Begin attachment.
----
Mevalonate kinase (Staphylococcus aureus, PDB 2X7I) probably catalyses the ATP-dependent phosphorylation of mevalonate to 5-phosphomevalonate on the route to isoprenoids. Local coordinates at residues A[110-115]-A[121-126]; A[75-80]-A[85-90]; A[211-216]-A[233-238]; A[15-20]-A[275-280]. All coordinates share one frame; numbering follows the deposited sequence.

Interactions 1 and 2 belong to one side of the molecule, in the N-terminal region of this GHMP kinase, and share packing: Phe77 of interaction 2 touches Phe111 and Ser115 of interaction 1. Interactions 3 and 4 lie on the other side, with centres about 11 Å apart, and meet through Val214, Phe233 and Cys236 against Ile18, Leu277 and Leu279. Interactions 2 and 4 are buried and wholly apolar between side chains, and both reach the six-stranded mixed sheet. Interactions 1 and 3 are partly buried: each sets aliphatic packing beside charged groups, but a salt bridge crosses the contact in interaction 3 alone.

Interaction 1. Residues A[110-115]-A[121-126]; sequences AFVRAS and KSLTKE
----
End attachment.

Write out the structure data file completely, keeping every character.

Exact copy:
Mevalonate kinase (Staphylococcus aureus, PDB 2X7I) probably catalyses the ATP-dependent phosphorylation of mevalonate to 5-phosphomevalonate on the route to isoprenoids. Local coordinates at residues A[110-115]-A[121-126]; A[75-80]-A[85-90]; A[211-216]-A[233-238]; A[15-20]-A[275-280]. All coordinates share one frame; numbering follows the deposited sequence.

Interactions 1 and 2 belong to one side of the molecule, in the N-terminal region of this GHMP kinase, and share packing: Phe77 of interaction 2 touches Phe111 and Ser115 of interaction 1. Interactions 3 and 4 lie on the other side, with centres about 11 Å apart, and meet through Val214, Phe233 and Cys236 against Ile18, Leu277 and Leu279. Interactions 2 and 4 are buried and wholly apolar between side chains, and both reach the six-stranded mixed sheet. Interactions 1 and 3 are partly buried: each sets aliphatic packing beside charged groups, but a salt bridge crosses the contact in interaction 3 alone.

Interaction 1. Residues A[110-115]-A[121-126]; sequences AFVRAS and KSLTKE